23 September 2005

Value Management

Value Management is:-
  • Process that establishes the most reliable performance which a product or process must do to make it work and sell at the least possible cost - industryforum.co.uk
  • The analysis of products and processes to see where the greatest costs are being incurred and where the greatest value is added. This can lead to cost savings and better value for money to the customer - pearsoned.co.uk
  • Value Management has evolved out of previous methods based on the concept of value and functional approach - ivm.org.au

Last night Eric Bishop presented a discussion on Value Management as a quality system. Some comments Eric made that I thought worthy of writing down include:

  • Value comes from relationships: If you don’t manage the relationships you won’t get value
  • Lifecycle costing is an excellent way to check if clients are getting value from functions you are delivering
  • Value is achieved through a thorough understanding of requirements, and requirements are about delivering a client capability, not a thing. My interpretation of this is don’t ask, “What do you want?” – ask “What do you want to achieve?”
  • Spend a lot of time listening to, and getting into the minds of the client.
  • Make sure you are speaking with the right stakeholders
  • Build flexibility into design – so that future, unknown requirements can be addressed more easily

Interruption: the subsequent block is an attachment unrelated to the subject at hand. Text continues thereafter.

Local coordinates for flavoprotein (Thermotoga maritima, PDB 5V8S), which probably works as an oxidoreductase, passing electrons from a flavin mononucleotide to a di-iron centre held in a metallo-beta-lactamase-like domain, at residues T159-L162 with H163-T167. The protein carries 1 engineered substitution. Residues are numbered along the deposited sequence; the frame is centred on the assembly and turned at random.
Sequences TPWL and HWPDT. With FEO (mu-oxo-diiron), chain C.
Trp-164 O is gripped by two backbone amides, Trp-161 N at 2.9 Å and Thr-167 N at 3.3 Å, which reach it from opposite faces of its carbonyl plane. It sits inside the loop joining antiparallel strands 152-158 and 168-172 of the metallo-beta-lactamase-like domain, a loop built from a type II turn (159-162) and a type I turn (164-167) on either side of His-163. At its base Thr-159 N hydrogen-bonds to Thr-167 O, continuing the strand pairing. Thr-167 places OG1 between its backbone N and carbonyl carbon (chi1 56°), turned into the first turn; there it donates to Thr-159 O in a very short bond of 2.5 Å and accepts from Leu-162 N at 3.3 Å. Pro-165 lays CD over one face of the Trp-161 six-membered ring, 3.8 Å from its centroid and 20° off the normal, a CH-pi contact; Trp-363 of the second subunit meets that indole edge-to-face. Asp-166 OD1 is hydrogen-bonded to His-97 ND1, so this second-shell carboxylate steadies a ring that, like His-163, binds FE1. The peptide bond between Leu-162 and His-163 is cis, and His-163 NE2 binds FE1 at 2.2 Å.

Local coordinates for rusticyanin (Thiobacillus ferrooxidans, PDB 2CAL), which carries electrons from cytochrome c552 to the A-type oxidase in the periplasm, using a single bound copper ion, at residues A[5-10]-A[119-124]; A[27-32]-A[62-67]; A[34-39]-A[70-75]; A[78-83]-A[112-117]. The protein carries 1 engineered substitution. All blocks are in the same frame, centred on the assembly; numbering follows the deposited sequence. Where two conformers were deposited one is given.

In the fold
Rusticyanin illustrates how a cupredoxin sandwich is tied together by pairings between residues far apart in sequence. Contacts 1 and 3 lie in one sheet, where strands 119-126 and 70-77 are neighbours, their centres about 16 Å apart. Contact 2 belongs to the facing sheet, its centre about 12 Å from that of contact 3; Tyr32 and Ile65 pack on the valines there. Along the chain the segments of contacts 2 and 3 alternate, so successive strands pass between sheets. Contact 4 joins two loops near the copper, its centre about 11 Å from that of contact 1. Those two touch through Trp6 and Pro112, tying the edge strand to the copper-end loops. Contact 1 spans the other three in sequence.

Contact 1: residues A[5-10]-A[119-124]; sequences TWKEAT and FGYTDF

• Your ability to influence value declines over the life of the project (like all other types of influence.)
  • Give your team value and get value back (His management style)
  • Continue to assess cost/benefits of features and functions throughout the project

Value Management is one of the lesser used quality techniques in project management (along with lifecycle costing. See this study by Besner and Hobbs at the PMI website.

Related topic: Value Engineering:

  • Value Engineering is a systematic method to improve the "Value" of goods and services by using an examination of FUNCTION. Value, as defined, is the ratio of Function to Cost. Value can therefore be increased by either improving the Function or reducing the cost. It is a primary tenet of Value Engineering that quality not be reduced as a consequence of pursuing Value improvements - wikipedia

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